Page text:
Sandra Betty Blow (1925-2006) was an English abstract painter and one of the pioneers of the British abstract painting from the 1950s. She is well known for her characteristically large scale, colourful abstract collages made from discarded materials. Born in Newington, London, Blow studied art at Saint Martin’s School of Art (which later became Central Saint Martins).
A key early career influence was Nicholas Carone, specifically with regards to his approach to colour and space. She was also influenced by Alberto Burri, who was progressing towards abstract art informel, using materials such as sacking, and Blow and Burri became close confidents and travelled together throughout Italy during the late 1940s. Through Burri, she started to use Arte Povera, or ‘poor art’ materials, with items such as liquid cement, chaff and charcoal becoming key mediums in her works.
This unique experimentation was brought back to the UK, where Blow became the forefront of the British abstract art movement in the 1950s, challenging the “‘macho’ cult” surrounding abstract art. Her use of materials emphasises surface textures creating tactile, ephemeral works on canvas with regular use of collage effects. In the 1970s, Blow collaborated with architect Eric Defty on a series of paintings. This collaboration saw Blow begin to incorporate geometric shapes amongst her organic forms, using square canvases as an additional architectural component of her work.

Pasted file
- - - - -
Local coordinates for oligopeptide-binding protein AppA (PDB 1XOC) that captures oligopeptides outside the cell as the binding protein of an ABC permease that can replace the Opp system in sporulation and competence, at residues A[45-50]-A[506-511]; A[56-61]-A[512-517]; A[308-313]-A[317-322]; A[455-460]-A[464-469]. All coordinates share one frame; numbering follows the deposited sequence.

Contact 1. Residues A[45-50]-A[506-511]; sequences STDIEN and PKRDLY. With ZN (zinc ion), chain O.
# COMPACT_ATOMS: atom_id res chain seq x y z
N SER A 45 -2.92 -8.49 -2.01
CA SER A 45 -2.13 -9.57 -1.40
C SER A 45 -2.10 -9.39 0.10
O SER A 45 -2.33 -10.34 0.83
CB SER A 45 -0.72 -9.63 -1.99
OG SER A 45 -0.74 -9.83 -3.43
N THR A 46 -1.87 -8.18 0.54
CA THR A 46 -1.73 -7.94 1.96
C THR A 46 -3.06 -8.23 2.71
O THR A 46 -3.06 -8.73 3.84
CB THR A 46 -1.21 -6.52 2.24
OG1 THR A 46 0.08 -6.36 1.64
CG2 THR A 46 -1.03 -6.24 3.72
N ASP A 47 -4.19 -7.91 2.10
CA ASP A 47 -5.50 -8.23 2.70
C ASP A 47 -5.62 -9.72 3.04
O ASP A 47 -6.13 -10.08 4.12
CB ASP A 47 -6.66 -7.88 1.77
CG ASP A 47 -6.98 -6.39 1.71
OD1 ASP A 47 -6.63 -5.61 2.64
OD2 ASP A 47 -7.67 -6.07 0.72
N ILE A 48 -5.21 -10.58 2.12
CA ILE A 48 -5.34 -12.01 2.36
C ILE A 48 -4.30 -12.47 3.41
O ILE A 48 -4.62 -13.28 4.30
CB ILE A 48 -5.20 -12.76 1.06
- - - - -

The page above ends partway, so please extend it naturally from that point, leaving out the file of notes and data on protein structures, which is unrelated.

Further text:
She continued her experimentation with non-traditional art materials throughout her career, and in 1995, she completed her “only large -scale experimentation with glass”, an illuminated glass screen named Flight Structure, to convey transition from security to flight, which was installed in Heathrow Terminal 3 and moved to the airport’s head office in the Compass Centre.
Her work is additionally in the permeant collections of Museum of Modern Art and the Tate Gallery, and she was the winner of the famed 1960 Guggenheim International Award. Important retrospectives include The Royal Academy, London, and Tate St Ives. Her work has also been exhibited at the 1958 Venice Biennale, and the Victoria and Albert Museum.